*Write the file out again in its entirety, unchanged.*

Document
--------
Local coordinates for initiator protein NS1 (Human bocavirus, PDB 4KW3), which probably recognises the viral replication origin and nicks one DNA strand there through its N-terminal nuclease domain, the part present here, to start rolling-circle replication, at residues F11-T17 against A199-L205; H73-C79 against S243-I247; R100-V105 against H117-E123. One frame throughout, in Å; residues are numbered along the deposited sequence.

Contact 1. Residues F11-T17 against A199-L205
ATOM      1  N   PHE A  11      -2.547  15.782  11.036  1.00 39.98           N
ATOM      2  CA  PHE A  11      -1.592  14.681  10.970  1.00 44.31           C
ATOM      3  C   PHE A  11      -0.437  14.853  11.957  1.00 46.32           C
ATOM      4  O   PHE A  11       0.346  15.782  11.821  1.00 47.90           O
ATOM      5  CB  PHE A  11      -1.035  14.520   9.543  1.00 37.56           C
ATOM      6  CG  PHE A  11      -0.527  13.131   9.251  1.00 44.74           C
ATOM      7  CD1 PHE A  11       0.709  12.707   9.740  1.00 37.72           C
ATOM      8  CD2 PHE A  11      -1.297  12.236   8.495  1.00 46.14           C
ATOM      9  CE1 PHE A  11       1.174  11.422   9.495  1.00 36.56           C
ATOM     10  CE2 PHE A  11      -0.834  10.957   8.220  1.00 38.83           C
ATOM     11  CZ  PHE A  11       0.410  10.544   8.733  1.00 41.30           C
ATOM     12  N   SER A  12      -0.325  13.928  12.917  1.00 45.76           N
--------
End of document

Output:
Local coordinates for initiator protein NS1 (Human bocavirus, PDB 4KW3), which probably recognises the viral replication origin and nicks one DNA strand there through its N-terminal nuclease domain, the part present here, to start rolling-circle replication, at residues F11-T17 against A199-L205; H73-C79 against S243-I247; R100-V105 against H117-E123. One frame throughout, in Å; residues are numbered along the deposited sequence.

Contact 1. Residues F11-T17 against A199-L205
ATOM      1  N   PHE A  11      -2.547  15.782  11.036  1.00 39.98           N
ATOM      2  CA  PHE A  11      -1.592  14.681  10.970  1.00 44.31           C
ATOM      3  C   PHE A  11      -0.437  14.853  11.957  1.00 46.32           C
ATOM      4  O   PHE A  11       0.346  15.782  11.821  1.00 47.90           O
ATOM      5  CB  PHE A  11      -1.035  14.520   9.543  1.00 37.56           C
ATOM      6  CG  PHE A  11      -0.527  13.131   9.251  1.00 44.74           C
ATOM      7  CD1 PHE A  11       0.709  12.707   9.740  1.00 37.72           C
ATOM      8  CD2 PHE A  11      -1.297  12.236   8.495  1.00 46.14           C
ATOM      9  CE1 PHE A  11       1.174  11.422   9.495  1.00 36.56           C
ATOM     10  CE2 PHE A  11      -0.834  10.957   8.220  1.00 38.83           C
ATOM     11  CZ  PHE A  11       0.410  10.544   8.733  1.00 41.30           C
ATOM     12  N   SER A  12      -0.325  13.928  12.917  1.00 45.76           N